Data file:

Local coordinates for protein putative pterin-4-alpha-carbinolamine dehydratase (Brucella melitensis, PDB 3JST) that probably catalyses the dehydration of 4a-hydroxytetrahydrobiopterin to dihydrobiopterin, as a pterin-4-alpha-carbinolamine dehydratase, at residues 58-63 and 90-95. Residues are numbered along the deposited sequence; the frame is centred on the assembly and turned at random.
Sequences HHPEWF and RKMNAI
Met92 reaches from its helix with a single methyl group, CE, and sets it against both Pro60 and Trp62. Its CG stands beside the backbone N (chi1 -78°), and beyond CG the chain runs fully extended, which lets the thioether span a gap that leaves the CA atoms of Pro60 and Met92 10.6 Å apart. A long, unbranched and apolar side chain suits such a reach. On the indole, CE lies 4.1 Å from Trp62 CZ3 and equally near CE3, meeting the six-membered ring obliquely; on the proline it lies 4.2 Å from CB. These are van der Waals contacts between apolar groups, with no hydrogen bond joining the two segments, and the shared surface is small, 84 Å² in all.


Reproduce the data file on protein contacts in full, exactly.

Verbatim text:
Local coordinates for protein putative pterin-4-alpha-carbinolamine dehydratase (Brucella melitensis, PDB 3JST) that probably catalyses the dehydration of 4a-hydroxytetrahydrobiopterin to dihydrobiopterin, as a pterin-4-alpha-carbinolamine dehydratase, at residues 58-63 and 90-95. Residues are numbered along the deposited sequence; the frame is centred on the assembly and turned at random.
Sequences HHPEWF and RKMNAI
Met92 reaches from its helix with a single methyl group, CE, and sets it against both Pro60 and Trp62. Its CG stands beside the backbone N (chi1 -78°), and beyond CG the chain runs fully extended, which lets the thioether span a gap that leaves the CA atoms of Pro60 and Met92 10.6 Å apart. A long, unbranched and apolar side chain suits such a reach. On the indole, CE lies 4.1 Å from Trp62 CZ3 and equally near CE3, meeting the six-membered ring obliquely; on the proline it lies 4.2 Å from CB. These are van der Waals contacts between apolar groups, with no hydrogen bond joining the two segments, and the shared surface is small, 84 Å² in all.